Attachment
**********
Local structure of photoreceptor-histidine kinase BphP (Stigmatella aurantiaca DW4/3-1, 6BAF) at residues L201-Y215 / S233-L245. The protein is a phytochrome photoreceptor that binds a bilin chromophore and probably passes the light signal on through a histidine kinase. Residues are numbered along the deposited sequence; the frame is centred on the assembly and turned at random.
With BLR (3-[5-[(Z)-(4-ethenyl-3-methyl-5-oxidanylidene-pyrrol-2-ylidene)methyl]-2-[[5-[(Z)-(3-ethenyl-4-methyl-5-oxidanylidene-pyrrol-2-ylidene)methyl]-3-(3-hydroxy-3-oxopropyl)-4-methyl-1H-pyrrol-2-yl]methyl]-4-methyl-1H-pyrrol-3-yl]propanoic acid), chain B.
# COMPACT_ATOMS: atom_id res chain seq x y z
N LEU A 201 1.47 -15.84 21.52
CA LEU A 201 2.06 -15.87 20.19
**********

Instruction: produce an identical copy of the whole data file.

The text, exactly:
Local structure of photoreceptor-histidine kinase BphP (Stigmatella aurantiaca DW4/3-1, 6BAF) at residues L201-Y215 / S233-L245. The protein is a phytochrome photoreceptor that binds a bilin chromophore and probably passes the light signal on through a histidine kinase. Residues are numbered along the deposited sequence; the frame is centred on the assembly and turned at random.
With BLR (3-[5-[(Z)-(4-ethenyl-3-methyl-5-oxidanylidene-pyrrol-2-ylidene)methyl]-2-[[5-[(Z)-(3-ethenyl-4-methyl-5-oxidanylidene-pyrrol-2-ylidene)methyl]-3-(3-hydroxy-3-oxopropyl)-4-methyl-1H-pyrrol-2-yl]methyl]-4-methyl-1H-pyrrol-3-yl]propanoic acid), chain B.
# COMPACT_ATOMS: atom_id res chain seq x y z
N LEU A 201 1.47 -15.84 21.52
CA LEU A 201 2.06 -15.87 20.19